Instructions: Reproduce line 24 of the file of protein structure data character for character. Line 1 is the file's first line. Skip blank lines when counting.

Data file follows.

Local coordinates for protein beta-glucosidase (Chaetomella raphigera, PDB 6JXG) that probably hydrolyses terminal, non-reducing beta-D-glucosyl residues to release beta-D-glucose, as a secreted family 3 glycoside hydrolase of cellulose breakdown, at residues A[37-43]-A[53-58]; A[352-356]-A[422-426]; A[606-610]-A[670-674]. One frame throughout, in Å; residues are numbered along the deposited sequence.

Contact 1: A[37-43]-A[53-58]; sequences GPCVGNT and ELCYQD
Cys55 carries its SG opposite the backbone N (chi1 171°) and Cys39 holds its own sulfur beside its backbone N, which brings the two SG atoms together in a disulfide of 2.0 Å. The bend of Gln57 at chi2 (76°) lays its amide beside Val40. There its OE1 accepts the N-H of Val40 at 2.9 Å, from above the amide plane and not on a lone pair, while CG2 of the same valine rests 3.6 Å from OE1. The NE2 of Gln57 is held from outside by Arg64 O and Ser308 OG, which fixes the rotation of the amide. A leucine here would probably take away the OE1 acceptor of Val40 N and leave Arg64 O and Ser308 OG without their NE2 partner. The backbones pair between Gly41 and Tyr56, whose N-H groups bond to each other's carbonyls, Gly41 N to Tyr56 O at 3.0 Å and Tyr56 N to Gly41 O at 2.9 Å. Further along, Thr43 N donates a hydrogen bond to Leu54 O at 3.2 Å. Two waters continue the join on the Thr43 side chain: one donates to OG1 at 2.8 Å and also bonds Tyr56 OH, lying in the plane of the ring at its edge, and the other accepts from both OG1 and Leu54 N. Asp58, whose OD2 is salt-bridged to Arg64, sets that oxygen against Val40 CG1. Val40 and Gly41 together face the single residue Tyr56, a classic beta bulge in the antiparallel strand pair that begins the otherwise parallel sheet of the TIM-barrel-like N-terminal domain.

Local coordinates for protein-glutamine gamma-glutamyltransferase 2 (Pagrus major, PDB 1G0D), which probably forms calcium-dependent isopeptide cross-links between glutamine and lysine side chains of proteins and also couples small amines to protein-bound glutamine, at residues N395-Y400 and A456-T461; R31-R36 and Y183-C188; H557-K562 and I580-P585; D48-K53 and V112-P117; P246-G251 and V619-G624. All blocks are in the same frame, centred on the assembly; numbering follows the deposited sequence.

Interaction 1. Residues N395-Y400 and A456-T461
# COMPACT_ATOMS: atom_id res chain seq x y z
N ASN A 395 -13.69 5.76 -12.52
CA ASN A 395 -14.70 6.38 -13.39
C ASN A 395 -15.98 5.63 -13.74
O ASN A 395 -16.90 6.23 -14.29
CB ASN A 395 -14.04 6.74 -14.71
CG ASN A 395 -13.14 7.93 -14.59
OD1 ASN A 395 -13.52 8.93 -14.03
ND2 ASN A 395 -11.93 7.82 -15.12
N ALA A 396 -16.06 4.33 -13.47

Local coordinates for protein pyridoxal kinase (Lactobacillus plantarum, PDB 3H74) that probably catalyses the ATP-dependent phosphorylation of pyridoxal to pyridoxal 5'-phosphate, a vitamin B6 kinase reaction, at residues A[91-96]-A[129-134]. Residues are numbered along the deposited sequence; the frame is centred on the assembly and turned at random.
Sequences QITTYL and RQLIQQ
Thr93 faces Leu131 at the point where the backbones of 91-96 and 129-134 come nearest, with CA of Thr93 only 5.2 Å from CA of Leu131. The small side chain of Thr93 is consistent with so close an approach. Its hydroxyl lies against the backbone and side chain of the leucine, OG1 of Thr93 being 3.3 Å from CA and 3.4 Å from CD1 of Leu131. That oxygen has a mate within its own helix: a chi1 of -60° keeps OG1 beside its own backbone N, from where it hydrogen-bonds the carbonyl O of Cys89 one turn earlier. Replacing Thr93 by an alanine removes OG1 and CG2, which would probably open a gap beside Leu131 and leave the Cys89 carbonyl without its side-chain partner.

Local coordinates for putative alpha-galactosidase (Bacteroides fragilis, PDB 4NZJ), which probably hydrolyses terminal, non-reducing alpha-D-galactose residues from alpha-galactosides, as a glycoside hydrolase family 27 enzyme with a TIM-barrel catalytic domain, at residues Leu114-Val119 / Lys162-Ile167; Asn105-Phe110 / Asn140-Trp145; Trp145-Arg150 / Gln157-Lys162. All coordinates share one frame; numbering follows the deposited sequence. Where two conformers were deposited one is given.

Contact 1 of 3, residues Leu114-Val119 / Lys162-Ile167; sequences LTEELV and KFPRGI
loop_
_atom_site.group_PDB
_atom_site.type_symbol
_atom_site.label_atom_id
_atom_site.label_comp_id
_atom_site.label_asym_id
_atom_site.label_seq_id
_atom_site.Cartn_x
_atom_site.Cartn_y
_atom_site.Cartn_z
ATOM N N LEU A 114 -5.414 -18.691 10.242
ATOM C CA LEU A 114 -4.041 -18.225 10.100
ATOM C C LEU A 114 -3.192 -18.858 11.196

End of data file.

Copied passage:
_atom_site.label_atom_id